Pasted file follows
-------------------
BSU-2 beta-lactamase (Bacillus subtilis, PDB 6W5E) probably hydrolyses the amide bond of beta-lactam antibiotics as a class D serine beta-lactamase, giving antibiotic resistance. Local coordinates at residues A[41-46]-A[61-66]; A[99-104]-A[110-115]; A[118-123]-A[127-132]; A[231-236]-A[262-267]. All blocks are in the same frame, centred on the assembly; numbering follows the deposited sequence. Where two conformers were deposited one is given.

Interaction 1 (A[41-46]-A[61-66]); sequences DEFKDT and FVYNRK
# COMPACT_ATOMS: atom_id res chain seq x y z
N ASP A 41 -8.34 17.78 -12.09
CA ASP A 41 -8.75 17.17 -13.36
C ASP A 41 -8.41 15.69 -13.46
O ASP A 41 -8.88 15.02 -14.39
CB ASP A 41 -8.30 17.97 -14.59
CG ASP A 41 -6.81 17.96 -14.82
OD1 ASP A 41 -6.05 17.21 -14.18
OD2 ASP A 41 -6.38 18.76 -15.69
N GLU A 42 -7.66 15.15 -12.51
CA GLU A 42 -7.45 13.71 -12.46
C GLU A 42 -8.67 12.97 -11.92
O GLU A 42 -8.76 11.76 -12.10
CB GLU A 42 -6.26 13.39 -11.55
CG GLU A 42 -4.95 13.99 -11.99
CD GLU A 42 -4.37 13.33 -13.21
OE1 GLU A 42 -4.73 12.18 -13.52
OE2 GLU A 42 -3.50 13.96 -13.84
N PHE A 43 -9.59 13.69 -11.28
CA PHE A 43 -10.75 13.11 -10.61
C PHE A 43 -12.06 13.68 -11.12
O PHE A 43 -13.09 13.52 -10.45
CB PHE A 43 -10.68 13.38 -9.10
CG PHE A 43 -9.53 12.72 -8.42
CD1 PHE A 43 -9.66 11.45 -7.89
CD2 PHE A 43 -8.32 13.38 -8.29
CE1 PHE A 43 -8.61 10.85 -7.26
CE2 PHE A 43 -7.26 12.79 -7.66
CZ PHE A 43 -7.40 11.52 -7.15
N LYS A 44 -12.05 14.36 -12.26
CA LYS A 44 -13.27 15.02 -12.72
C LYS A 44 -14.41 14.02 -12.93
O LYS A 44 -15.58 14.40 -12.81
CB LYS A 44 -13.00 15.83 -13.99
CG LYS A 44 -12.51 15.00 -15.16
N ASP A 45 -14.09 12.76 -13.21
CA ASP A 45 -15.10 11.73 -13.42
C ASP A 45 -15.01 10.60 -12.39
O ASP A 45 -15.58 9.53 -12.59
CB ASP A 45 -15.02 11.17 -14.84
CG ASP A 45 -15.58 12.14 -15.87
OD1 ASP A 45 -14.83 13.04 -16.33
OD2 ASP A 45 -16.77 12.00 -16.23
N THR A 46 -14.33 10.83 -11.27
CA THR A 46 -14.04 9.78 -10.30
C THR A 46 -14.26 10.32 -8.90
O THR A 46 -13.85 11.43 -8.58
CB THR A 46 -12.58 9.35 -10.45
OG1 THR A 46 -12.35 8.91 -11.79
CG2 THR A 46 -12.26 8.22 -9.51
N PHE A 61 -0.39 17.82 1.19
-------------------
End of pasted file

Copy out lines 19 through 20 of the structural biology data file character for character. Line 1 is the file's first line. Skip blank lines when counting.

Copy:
OE1 GLU A 42 -4.73 12.18 -13.52
OE2 GLU A 42 -3.50 13.96 -13.84